• $\begingroup$ Then perhaps explain that instead of explaining the inner product, which will only confuse the OP more...? $\endgroup$ – Najib Idrissi Oct 6 '14 at 9:39
  • $\begingroup$ @Najib idrissi the first part covers with wikipedia im my language, unfortunately, there isn't "outer" on wikipedia, and still i don' t know how to call it in english. But why result of scalar times a vector isn't in Vector Space? It look like it breaks clousure under multiplication rule. $\endgroup$ – Arlic Oct 6 '14 at 9:45
  • $\begingroup$ @Arlic No, the result is in the vector space. But the argument (in $\lambda \cdot x$, the $\lambda$) is not; it's in the base field. $\endgroup$ – Najib Idrissi Oct 6 '14 at 11:02

without getting too technical here are a few thoughts which may help. if not, my apologies!

first be aware of two of the persistent problems with math terminology, which can hinder progress in the early stages of study.

  1. ambiguity - same word used in different senses. one recurrent offender is normal
  2. words used which are common in everyday language, but which have a much more specific meaning that may be quite different e.g. group, field, ring, root, space.

these everyday meanings may in some cases be helpful, but can also lead to confusion

a space is a set with additional structure. if a topology is specified we have a topological space. if, on the other hand, the set has a linear structure (which is algebraic in nature), it is called a linear space or in some cases a vector space. if we have both structures then the object is a topological vector space. a topological group is a set which has both a group structure and a linear structure which are (in a specific way) compatible. a vector space is an abelian group, but with further structure relating to multiplication of vector by a scalar. the scalars belong to a field associated with a vector space. if the vector space is $V$ and the field is $F$ then we say $V$ is a vector space over $F$.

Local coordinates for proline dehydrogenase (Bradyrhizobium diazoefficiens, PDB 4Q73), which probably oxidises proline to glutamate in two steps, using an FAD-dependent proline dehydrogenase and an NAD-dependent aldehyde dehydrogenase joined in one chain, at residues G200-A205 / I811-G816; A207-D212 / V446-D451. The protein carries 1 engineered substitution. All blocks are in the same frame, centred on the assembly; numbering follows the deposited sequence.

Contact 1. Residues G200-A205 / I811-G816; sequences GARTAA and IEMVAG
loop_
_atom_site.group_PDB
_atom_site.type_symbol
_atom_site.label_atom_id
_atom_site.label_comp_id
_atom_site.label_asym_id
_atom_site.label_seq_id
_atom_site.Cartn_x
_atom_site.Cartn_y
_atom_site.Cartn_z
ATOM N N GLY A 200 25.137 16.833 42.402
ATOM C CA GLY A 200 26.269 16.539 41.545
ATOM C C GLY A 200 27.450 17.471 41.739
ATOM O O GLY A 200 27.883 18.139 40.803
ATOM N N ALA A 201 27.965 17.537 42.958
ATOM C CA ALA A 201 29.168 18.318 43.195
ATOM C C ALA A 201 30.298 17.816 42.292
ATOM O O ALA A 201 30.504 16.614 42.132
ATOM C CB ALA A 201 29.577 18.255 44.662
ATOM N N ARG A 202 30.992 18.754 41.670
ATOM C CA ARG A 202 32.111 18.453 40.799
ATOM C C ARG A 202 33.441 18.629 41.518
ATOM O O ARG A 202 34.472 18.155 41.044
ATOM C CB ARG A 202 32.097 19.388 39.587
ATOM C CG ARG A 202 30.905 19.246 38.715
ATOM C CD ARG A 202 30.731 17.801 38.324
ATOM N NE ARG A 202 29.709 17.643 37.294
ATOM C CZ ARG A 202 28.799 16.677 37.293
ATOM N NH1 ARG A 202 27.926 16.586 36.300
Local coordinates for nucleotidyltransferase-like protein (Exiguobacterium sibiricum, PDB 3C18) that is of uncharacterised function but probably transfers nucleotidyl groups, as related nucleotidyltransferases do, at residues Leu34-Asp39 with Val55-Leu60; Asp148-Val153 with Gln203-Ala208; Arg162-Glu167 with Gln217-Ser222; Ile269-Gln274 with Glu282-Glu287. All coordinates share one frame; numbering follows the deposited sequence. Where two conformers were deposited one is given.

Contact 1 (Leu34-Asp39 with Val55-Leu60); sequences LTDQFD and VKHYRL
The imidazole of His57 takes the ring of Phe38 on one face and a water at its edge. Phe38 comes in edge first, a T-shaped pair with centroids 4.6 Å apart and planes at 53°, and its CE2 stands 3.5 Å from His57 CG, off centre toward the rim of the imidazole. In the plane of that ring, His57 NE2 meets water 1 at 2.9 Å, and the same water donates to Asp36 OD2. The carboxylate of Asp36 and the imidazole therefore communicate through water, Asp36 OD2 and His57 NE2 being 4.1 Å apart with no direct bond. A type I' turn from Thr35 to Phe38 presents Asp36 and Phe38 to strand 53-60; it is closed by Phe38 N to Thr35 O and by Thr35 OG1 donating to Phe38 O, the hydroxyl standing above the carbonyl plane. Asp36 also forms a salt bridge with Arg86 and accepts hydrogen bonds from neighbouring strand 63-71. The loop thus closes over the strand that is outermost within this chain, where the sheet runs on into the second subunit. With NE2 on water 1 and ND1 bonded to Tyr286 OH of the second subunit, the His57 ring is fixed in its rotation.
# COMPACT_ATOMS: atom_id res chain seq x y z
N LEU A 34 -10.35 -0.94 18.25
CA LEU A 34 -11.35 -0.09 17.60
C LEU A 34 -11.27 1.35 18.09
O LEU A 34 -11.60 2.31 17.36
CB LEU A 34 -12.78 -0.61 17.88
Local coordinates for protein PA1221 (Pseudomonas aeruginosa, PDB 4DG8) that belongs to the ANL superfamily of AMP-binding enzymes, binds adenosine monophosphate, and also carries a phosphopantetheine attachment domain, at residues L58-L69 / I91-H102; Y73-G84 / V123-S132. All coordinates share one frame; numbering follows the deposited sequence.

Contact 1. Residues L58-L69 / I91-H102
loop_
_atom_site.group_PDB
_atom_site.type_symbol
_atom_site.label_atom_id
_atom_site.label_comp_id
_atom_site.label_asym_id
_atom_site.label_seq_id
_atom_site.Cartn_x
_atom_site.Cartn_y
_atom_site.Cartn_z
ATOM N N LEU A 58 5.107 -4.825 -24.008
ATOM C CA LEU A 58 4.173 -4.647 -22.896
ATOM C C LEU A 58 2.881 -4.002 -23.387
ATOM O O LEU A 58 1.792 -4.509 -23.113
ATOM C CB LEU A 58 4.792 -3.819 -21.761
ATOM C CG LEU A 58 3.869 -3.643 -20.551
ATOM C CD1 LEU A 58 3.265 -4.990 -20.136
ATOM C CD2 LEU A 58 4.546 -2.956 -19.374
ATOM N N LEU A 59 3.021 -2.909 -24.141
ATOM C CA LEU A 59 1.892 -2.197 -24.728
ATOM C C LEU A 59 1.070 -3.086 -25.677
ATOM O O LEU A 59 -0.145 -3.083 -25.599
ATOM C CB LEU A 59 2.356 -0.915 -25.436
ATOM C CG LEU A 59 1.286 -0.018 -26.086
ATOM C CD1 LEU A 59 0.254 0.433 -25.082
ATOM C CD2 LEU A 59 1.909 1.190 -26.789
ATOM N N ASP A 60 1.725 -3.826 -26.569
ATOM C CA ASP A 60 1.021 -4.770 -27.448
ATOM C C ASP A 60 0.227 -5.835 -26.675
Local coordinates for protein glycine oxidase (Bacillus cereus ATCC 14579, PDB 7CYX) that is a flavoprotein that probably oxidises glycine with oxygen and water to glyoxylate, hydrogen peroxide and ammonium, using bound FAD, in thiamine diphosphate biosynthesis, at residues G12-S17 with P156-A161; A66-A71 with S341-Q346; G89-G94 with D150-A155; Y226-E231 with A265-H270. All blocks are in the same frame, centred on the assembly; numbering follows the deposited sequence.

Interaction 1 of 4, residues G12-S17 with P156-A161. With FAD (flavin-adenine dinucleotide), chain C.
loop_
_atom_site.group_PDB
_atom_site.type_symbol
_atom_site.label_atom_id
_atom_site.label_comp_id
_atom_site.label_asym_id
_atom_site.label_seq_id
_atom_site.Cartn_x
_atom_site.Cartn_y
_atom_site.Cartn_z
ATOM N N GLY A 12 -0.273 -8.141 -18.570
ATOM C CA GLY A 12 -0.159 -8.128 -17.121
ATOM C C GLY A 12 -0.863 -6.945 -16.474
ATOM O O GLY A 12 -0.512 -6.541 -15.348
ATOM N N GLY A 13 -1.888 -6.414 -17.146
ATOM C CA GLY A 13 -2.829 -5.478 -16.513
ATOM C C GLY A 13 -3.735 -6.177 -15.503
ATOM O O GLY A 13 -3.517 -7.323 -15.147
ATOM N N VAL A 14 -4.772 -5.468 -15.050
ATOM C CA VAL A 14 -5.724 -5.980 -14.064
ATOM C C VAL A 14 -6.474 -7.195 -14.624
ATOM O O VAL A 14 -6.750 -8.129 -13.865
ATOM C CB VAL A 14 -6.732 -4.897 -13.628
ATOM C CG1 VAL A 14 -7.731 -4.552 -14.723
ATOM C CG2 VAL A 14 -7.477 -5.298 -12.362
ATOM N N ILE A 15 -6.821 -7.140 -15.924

science students are programmed early to think of a vector as an almost physical thing. arrows with three co-ordinates and three different kinds of 'multiplication' - two of which are rather unfamiliar and one of which (the so-called cross product) seems initially to be deliberately obscure. whilst 3-D vectors over the real numbers (the field $\mathbb{R})$ form a perfectly good vector space, one should try to not to let this specific example monopolize intuition. for example every field is a vector space over itself.

let $F$ be a field and let $X$ be any non-empty set. there is a well-defined set $F^X$ whose elements are all the functions from $X$ to $F$. even though $X$ may have no algebraic structure at all it is clear that if $f,g \in F^X$ we can add these functions together by adding their images in $F$ and the result will be another function from $X$ to $F$. likewise a function can be multiplied by a scalar in $F$ to give another function. here the functions are the vectors of a vector space whose associated field is $F$. actually this construction is always there, perhaps in the backkground, obscured by some more concrete intuition..

so, for example, if $X$ is the set $\{1,2,\dots,n\}$ and $X$ is the field of real numbers $\mathbb{R}$ then we obtain the familiar vector space $\mathbb{R}^n$

in simplistic terms you may think of a subspace as a subset of the underlying set of the space, which satisfies the same defining axioms as the space itself. for a vector space this means that (i) for any vector in the subset, all its scalar multiples are also in the subset (ii) for any two vectors in the subset, their sum is also in the subset.

zero must be in the subspace because $-1$ is in the field, and thus if $v$ is in the subspace so is $-v$ (abbreviation for $(-1)v$). since the sum of any two subspace vectors must be in the subspace so must $v-v=0$ (remember a vector space is an abelian group, and this is therefore also required of a subspace)